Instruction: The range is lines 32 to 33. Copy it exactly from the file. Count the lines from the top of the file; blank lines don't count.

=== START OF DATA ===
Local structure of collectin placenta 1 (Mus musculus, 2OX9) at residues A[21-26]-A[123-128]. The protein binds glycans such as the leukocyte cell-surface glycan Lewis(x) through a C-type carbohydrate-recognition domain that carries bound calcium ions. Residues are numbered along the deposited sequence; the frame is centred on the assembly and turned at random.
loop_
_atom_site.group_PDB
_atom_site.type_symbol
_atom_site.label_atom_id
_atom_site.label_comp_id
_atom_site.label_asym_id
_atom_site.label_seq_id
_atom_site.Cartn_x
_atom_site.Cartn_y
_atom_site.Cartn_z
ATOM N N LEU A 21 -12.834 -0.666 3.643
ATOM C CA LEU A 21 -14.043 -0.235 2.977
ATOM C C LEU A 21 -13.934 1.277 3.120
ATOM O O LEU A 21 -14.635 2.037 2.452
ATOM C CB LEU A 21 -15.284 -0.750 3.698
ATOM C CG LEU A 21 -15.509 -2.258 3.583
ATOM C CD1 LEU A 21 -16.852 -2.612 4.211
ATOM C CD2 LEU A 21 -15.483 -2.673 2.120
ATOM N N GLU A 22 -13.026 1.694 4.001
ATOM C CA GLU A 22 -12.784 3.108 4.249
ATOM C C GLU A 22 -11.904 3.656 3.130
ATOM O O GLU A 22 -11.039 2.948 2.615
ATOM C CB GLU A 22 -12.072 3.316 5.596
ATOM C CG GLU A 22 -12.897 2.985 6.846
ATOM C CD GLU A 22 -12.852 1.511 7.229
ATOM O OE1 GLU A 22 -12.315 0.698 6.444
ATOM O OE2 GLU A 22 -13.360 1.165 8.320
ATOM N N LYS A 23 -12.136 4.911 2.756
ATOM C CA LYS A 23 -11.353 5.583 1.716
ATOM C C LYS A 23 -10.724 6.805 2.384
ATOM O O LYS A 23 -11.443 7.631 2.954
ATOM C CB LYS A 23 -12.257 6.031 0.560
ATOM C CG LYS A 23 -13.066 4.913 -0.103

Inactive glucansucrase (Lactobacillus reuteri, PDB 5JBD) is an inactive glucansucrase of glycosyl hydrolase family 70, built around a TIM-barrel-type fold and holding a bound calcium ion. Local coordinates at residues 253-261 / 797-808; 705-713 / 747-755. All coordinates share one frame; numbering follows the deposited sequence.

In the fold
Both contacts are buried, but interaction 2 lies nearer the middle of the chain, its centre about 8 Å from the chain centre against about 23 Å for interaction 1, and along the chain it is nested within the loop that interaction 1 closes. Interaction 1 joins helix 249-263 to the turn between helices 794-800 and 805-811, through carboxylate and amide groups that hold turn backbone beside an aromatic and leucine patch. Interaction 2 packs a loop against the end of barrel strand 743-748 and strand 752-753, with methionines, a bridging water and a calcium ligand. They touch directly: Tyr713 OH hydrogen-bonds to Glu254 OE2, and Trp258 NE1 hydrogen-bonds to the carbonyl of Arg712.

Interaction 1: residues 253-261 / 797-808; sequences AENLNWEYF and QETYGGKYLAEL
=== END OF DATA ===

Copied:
ATOM O O LYS A 23 -11.443 7.631 2.954
ATOM C CB LYS A 23 -12.257 6.031 0.560